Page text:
She was truly brave but the establishment let Nadia Murad down

A new documentary that details how the media treated Nobel Peace Prize winner Nadia Murad experienced after she escaped ISIS highlights the 'pitfalls of sensationalism'. Kaleem Aftab meets its director, Alexandria Bombach

Yazidi refugee and activist Nadia Murad in 'On Her Shoulders', directed by Alexandria Bombach Courtesy of Oscilloscope Laboratories
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A remarkable new documentary, On Her Shoulders, tells the story of the recently announced Nobel Peace Prize-winner Nadia Murad, the Iraqi Yazidi woman taken prisoner by ISIS in August 2014, beaten, burned with cigarettes and used as a sex slave. Murad escaped, and, in 2015, she relinquished anonymity and overcame her own feelings of shame and fear to tell her story to the media. She hoped to bring worldwide attention to the plight of the Yazidi people and condemn the use of sexual violence as a weapon of war and armed conflict. The film details the strength required for, and the perils involved with, speaking out.

Alexandria Bombach, who was named Best Director at the Sundance Film Festival, has weaved together a remarkable picture that juxtaposes how Murad tells her own story with how the media chose, and chooses to, report it.

“This is a film that is almost a behind-the-scenes look at advocacy and a bit of a critique on how we’re telling stories as journalists, documentary filmmakers, politicians, diplomats, everyone who is involved,” says Bombach. “How are we dealing with stories of trauma? What are the questions we’re asking? Why are we asking them? I’m really trying to point to the pitfalls of sensationalism.”

The documentary shows how journalists are driven by a search for soundbites, and at one point, Murad voices concern to Bombach about the kinds of questions she’s being asked. Murad is willing to talk about what happened to her, but she wants it to be framed in the context of the genocide against the Yazidi people. In a perhaps pointed move, Bombach doesn’t delve into the details of Murad’s captivity: how long she was captive, how many times she was raped or even how she escaped. “People have good intentions,” says Bombach. “A big part of this film – and this came from following Nadia’s lead – is that I was just trying to point out how our good intentions are not really enough sometimes and just how distant we are from these realities of trauma.”

On Her Shoulders shows politicians taking pictures with Murad and also giving her gifts, but in doing so, Bombach says they miss the biggest point: "They are not really understanding what it is that she is asking for."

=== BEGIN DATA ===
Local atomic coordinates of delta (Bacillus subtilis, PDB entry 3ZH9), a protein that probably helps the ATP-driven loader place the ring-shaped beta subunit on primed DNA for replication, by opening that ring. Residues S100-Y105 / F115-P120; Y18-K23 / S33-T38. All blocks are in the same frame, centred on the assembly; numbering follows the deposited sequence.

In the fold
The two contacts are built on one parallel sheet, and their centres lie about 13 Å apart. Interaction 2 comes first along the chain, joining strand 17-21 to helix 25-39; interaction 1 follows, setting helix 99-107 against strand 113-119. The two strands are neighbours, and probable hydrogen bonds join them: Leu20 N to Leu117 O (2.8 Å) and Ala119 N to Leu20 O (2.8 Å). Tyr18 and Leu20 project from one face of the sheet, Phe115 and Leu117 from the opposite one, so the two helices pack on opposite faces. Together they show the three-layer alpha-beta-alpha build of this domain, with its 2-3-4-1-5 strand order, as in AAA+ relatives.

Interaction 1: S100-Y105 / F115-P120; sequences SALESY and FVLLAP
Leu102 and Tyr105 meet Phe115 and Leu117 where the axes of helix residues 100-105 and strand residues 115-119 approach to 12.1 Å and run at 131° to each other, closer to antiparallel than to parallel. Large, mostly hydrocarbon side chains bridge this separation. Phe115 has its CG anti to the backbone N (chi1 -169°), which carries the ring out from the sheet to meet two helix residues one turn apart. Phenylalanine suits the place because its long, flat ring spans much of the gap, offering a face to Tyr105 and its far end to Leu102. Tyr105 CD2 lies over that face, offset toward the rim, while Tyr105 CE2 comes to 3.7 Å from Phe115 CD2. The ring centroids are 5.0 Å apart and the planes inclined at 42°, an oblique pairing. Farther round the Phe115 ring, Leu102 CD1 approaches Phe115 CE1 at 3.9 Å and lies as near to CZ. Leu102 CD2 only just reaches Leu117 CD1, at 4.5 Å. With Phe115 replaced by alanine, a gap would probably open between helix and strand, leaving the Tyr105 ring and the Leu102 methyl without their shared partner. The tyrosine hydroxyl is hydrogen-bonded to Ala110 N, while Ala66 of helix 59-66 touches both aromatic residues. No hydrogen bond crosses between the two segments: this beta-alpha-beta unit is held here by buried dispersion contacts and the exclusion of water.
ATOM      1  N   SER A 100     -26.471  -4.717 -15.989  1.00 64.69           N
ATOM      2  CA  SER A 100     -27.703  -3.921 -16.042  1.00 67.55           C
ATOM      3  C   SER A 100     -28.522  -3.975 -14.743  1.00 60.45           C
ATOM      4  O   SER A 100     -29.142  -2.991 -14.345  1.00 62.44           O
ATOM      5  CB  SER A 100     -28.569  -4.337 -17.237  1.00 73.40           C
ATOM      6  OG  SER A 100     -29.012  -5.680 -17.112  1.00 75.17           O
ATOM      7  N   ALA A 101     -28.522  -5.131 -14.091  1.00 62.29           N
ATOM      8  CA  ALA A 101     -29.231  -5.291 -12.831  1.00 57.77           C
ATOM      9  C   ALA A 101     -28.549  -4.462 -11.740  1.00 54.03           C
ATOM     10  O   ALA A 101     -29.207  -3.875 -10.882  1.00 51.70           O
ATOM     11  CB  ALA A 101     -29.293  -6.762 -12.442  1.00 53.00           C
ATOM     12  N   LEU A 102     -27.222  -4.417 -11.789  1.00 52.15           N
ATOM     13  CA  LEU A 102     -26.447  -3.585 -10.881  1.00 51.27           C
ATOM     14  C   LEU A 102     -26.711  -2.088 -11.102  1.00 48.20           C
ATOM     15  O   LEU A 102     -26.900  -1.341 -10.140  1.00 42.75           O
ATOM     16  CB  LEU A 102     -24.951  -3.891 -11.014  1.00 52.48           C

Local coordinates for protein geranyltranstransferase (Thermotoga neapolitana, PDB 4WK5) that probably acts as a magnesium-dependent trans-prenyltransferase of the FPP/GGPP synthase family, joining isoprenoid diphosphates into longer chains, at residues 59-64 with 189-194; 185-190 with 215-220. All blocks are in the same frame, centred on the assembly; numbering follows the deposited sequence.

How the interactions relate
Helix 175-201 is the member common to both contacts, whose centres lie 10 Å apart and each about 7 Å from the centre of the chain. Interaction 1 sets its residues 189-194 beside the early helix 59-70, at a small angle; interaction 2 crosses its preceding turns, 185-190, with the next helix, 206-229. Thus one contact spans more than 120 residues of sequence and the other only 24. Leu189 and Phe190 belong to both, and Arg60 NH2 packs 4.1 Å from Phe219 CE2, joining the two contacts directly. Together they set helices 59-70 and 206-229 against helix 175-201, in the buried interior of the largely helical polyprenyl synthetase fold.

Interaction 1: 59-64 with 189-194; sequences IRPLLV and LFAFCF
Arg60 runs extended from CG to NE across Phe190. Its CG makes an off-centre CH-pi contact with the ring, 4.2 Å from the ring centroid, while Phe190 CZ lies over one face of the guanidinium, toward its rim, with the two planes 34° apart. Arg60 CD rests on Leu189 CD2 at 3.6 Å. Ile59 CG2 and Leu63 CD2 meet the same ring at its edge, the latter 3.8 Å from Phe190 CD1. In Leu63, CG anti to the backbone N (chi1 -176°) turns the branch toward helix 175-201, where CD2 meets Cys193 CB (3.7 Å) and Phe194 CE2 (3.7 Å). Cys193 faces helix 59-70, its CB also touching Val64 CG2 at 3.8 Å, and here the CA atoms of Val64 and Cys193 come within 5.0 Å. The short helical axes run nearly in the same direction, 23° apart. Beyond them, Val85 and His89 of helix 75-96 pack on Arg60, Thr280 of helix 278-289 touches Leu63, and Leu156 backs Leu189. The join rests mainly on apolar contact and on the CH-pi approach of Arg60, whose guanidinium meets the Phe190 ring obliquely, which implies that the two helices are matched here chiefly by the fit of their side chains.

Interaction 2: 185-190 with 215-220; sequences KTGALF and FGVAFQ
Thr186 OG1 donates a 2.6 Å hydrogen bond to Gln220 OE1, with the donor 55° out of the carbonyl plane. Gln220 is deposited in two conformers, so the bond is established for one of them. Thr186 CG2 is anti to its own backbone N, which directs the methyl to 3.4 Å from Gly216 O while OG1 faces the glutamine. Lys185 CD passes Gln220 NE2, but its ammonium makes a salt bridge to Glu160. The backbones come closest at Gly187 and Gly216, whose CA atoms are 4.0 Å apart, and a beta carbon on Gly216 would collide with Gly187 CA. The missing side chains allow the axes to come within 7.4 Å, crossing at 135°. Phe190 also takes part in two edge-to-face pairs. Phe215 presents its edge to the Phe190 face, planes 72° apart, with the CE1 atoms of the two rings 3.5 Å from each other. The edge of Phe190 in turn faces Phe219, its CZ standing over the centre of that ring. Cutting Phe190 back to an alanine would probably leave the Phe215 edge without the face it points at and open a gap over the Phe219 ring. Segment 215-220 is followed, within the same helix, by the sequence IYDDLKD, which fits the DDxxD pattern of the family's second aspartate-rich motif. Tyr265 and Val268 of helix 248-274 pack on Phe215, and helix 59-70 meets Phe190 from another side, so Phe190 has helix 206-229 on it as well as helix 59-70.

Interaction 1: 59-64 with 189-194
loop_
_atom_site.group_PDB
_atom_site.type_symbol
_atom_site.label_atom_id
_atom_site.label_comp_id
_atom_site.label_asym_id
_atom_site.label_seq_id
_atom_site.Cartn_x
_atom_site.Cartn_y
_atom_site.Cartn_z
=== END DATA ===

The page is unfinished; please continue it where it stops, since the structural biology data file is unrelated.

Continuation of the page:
Read more: Nadia Murad calls on international community to take 'serious steps to support minorities'

Throughout the film, Bombach is sympathetic to Nadia’s plight and the horrors that she went through, but the story she chooses to tell is the one she experienced herself: “The thing that I was trying to convey and was focused on was to really translate that emotion that I was witnessing while I was with her rather than try to evoke the experience that she went through in captivity. I was just focusing on the experiences she had trying to tell her story because that was something I could witness first-hand.”

Nadia Murad and Murad Ismael, executive director of YAZDA, at a Yazidi genocide anniversary memorial Alexandria Bombach Courtesy of Oscilloscope Laboratories

In one of several heart-breaking moments, Murad talks about how she wished she had become internationally known because she was a great athlete or a farmer and how she sees herself as a victim, unable to escape the psychological scars left by her horrific experience. In private moments, Bombach saw the toll that the campaigning work was taking on Murad and the film shows glimpses of the stress that Murad is under. In her time shooting she saw Murad change. “It just seemed like things were getting worse and worse,” explains Bombach. “Nadia was feeling more and more defeated. But at the same time, she was also coming into her own and really taking charge of the speeches and where she was headed. I think she was always very sharp and aware of what was going on, but it was just kind of a disillusionment that started to happen, of just being kind of fed up with the inaction.” 

Nadia Murad Murad escaped, and, in 2015, she relinquished anonymity and overcame her own feelings of shame and fear to tell her story to the media. Courtesy of Oscilloscope Laboratories.

The project, Bombach says, came to, rather than her seeking it out. The cinematographer and editor had previously made Frame by Frame (2015) with co-director Mo Scarpelli, a film about four Afghan photojournalists working in post-Taliban Afghanistan. On the strength of this feature, Bombach was approached in July 2016 to make a video promo about Murad. "[Production company] Ryot had been given permission to film Nadia and came to me with this idea to make a short video promo, and this turned into making a short documentary," recalls Bombach. But the tenacious director had her own ideas. "When I met Nadia I thought this should be a feature film and I fought for it to be a feature film for a long time and Ryot kept on saying 'no'. So in the editing room, I made the feature film in secret."

When they saw the footage, Ryot relented and Bombach’s picture is now being released in the United States ahead of the Nobel Peace Prize ceremony in December. When Bombach heard the news that Murad had won the Nobel Prize she admits to having slightly mixed emotions.

“Of course I was very, very proud of her and it’s a substantial award. Obviously it’s a lot of money that she’ll be able to donate to the cause, but I wish they would recognise and be more excited about progress for Yazidis as a whole rather than for one person. And I think Nadia would feel that way, too.


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